Wednesday, November 25, 2009

Stranger in a Strange Land?

"So the area was 875 feet on each side with a wall around it to separate the holy place from the common." ~Ezekiel 42:20

This verse is referring to Ezekiel's vision about the new temple area, but it got me thinking (as scary as that may seem)...

I am holy. I am a royal priesthood (1 Peter 2:9). What separates me from the "common?" God's grace obviously does (and without it, I am nothing), but what in my life visibly shows that I am set apart? Is there a barrier or wall of character or love or humility that makes me different?

Interestingly enough, in my Bible reading plan I also came across the book of 1 Peter, where it opens with the words, "This letter is from Peter, an apostle of Jesus Christ. I am writing to God's people who are living as foreigners in the lands of Pontus, Galatia, Cappadocia, the province of Asia, and Bithynia. God the Father chose you long ago, and the Spirit has made you holy. As a result you have obeyed Jesus Christ and are cleansed by his blood." (1 Peter 1:1-2, emphasis added.)

1 Peter uses alot of terminology in referring to believers as foreigners, so does Hebrews chapter 11.

"All those people [those in the "Hall of Faith"] were still living by faith when they died. They did not receive the things promised; they only saw them and welcomed them from a distance. And they admitted that they were aliens and strangers on earth. People who say such things show that they are looking for a country of their own. If they had been thinking of the country they had left, they would have had oppurtunity to return. Instead, they were longing for a better country--a heavenly one. Therefore, God is not ashamed to be called their God, for he has prepared a city for them." (Hebrews 11:13-16)

This is a pretty popular theme, then. To help me get a better handle on this subject, I tried to put together a list of what makes a foreigner...well, foreign! Here are some of the things I came up with:

~Foreigners are visibly different from "commoners." Their appearance itself isn't the same. They often have different skin tones, facial features, or wardrobes. As Christians, we as foreigners won't always have different colored skin or prominent characteristics. However, our clothing can be remarkably changed. Christian women can dress modestly, and believers as a whole can clothe themselves with dignity and promote images that reflect Christ.

~Foreigners speak differently, whether they have an accent or an entirely different language. Christians should speak their own language too. Our speech should be "gracious" and "seasoned with salt" (Colossians 4:6). The Bible says that "out of the overflow of the heart, the mouth speaks." If our hearts are different and truly changed, we should sound like it.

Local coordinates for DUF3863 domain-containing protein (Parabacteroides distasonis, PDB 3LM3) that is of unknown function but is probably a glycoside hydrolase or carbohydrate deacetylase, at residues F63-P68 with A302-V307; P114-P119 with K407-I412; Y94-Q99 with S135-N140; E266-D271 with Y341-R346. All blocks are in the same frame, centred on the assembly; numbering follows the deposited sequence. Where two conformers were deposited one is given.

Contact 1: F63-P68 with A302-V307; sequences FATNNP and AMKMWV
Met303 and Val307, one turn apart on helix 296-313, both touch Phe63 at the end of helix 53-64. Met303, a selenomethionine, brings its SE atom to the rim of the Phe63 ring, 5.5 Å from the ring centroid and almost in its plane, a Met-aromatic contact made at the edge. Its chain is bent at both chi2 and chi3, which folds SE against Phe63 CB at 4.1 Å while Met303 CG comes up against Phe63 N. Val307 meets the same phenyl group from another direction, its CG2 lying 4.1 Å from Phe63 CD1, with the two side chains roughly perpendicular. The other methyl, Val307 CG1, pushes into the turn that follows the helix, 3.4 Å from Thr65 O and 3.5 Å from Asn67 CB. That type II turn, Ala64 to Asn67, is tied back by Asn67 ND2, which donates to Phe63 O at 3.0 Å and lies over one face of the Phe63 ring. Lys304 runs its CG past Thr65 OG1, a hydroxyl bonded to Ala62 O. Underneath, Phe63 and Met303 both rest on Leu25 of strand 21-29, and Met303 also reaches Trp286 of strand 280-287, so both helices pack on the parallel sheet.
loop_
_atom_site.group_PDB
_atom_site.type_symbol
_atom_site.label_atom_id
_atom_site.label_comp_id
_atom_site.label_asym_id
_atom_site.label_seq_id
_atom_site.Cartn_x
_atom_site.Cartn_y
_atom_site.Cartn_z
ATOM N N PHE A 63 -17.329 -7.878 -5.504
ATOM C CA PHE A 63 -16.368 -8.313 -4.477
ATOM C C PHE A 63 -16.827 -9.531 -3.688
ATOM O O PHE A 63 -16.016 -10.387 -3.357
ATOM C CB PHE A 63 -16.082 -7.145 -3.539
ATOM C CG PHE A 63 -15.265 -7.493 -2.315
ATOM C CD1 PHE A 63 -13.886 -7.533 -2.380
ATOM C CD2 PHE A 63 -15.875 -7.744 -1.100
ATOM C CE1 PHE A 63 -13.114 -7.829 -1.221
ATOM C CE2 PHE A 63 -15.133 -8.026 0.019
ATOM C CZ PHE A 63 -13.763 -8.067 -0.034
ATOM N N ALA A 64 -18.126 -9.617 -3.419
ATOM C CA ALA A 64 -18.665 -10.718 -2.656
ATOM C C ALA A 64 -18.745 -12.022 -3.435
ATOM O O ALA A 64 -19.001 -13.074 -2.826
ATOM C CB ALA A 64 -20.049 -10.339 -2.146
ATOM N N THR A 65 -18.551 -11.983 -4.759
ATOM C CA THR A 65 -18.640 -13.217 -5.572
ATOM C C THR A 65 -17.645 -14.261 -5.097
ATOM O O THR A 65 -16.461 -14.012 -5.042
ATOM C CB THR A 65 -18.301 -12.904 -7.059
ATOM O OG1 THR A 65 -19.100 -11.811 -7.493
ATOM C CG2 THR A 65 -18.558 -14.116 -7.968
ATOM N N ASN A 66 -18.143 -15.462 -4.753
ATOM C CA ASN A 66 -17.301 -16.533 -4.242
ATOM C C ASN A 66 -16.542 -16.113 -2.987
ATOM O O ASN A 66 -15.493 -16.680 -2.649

~Thirdly, foreigners live differently because they dwell in a separate culture. So should Christians. We are not to live by the culture of this world. Instead we are to lead upright and godly lives, like those described prior to the Hebrews 11 reference above.

The world's culture speaks of self. We are not to conform to this earth...there are better things in store for us! We need to "long for a better country--a heavenly one" and admit that we are aliens and strangers on this earth. Our personal culture should speak of sacrificial love, compassion, mercy, selflessness, and peace.

Different cultures demand different mindsets. A Christian's cultural mindset should be focused outward and upward. It should zoom in on the unseen and the eternal. What is seen is temporary. We are called to invest our time in what will really last...the work of the Kingdom.

I'm sad to confess that I spend more time worrying about how to fit in, rather than how to stand out. Romans 12:2--a rather popular verse--offers some hope for me, however. It says, "Do not conform any longer to the pattern of this world, but be transformed by the renewing of your mind." More and more I'm witnessing the power God's Word has to transform. I'm confident that as I continually read it and become more holy, he will build that wall of separation. His son Jesus laid the foundation, and now through His faithfulness, it will only become stronger.

I don't want to miss out on the blessings Hebrews 11 speaks of! I don't want God to be ashamed to be called my God.

The Clay (Jeremiah 18:1-6),
Ellie V.

Monday, November 23, 2009

Pride is Like Coffee...

It stunts your growth. Now, that old myth may not be altogether true. If you Google it, you'll find that there is very little evidence to support it. However, for the sake of this post, we'll pretend that it's Scientific Law.